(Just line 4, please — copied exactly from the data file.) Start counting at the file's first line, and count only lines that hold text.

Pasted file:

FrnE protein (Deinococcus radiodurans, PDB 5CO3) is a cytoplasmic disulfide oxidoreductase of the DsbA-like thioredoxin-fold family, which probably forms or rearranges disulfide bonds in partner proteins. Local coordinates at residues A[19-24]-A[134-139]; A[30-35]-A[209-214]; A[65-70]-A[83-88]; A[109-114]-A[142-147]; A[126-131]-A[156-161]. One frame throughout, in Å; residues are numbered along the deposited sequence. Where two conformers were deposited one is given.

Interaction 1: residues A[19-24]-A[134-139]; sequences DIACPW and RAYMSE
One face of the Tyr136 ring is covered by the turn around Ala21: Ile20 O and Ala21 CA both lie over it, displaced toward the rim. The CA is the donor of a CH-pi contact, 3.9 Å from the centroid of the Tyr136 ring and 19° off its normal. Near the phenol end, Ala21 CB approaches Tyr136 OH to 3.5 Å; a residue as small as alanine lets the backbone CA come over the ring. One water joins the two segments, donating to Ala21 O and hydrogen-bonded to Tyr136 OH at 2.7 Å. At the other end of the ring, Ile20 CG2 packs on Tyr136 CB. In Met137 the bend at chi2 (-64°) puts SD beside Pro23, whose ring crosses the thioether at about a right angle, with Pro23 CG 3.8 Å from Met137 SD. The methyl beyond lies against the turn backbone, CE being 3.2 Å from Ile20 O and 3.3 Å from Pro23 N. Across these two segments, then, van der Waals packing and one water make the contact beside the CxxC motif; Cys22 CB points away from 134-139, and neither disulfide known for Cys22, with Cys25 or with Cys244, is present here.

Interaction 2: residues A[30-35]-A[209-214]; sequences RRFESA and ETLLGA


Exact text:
Interaction 2: residues A[30-35]-A[209-214]; sequences RRFESA and ETLLGA